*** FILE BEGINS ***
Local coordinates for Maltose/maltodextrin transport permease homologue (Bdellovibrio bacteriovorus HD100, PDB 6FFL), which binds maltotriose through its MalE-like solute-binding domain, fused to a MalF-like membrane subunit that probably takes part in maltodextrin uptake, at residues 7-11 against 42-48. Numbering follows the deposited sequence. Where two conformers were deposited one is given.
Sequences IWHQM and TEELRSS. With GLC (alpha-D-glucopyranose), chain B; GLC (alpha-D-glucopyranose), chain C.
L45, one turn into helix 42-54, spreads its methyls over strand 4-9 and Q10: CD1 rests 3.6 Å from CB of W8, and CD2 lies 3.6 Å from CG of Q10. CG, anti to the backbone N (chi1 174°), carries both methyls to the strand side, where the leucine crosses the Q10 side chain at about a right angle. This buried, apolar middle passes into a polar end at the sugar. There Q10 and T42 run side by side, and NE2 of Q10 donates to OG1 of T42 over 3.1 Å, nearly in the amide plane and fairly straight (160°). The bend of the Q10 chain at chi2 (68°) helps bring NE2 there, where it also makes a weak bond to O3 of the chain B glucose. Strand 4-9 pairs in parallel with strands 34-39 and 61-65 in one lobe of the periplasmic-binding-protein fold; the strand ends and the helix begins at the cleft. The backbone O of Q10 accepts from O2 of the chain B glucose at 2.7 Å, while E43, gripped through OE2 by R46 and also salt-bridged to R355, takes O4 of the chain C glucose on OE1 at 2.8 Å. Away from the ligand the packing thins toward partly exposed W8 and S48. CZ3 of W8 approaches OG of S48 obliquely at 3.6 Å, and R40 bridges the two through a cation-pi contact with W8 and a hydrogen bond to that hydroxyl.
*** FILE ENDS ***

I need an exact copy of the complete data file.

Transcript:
Local coordinates for Maltose/maltodextrin transport permease homologue (Bdellovibrio bacteriovorus HD100, PDB 6FFL), which binds maltotriose through its MalE-like solute-binding domain, fused to a MalF-like membrane subunit that probably takes part in maltodextrin uptake, at residues 7-11 against 42-48. Numbering follows the deposited sequence. Where two conformers were deposited one is given.
Sequences IWHQM and TEELRSS. With GLC (alpha-D-glucopyranose), chain B; GLC (alpha-D-glucopyranose), chain C.
L45, one turn into helix 42-54, spreads its methyls over strand 4-9 and Q10: CD1 rests 3.6 Å from CB of W8, and CD2 lies 3.6 Å from CG of Q10. CG, anti to the backbone N (chi1 174°), carries both methyls to the strand side, where the leucine crosses the Q10 side chain at about a right angle. This buried, apolar middle passes into a polar end at the sugar. There Q10 and T42 run side by side, and NE2 of Q10 donates to OG1 of T42 over 3.1 Å, nearly in the amide plane and fairly straight (160°). The bend of the Q10 chain at chi2 (68°) helps bring NE2 there, where it also makes a weak bond to O3 of the chain B glucose. Strand 4-9 pairs in parallel with strands 34-39 and 61-65 in one lobe of the periplasmic-binding-protein fold; the strand ends and the helix begins at the cleft. The backbone O of Q10 accepts from O2 of the chain B glucose at 2.7 Å, while E43, gripped through OE2 by R46 and also salt-bridged to R355, takes O4 of the chain C glucose on OE1 at 2.8 Å. Away from the ligand the packing thins toward partly exposed W8 and S48. CZ3 of W8 approaches OG of S48 obliquely at 3.6 Å, and R40 bridges the two through a cation-pi contact with W8 and a hydrogen bond to that hydroxyl.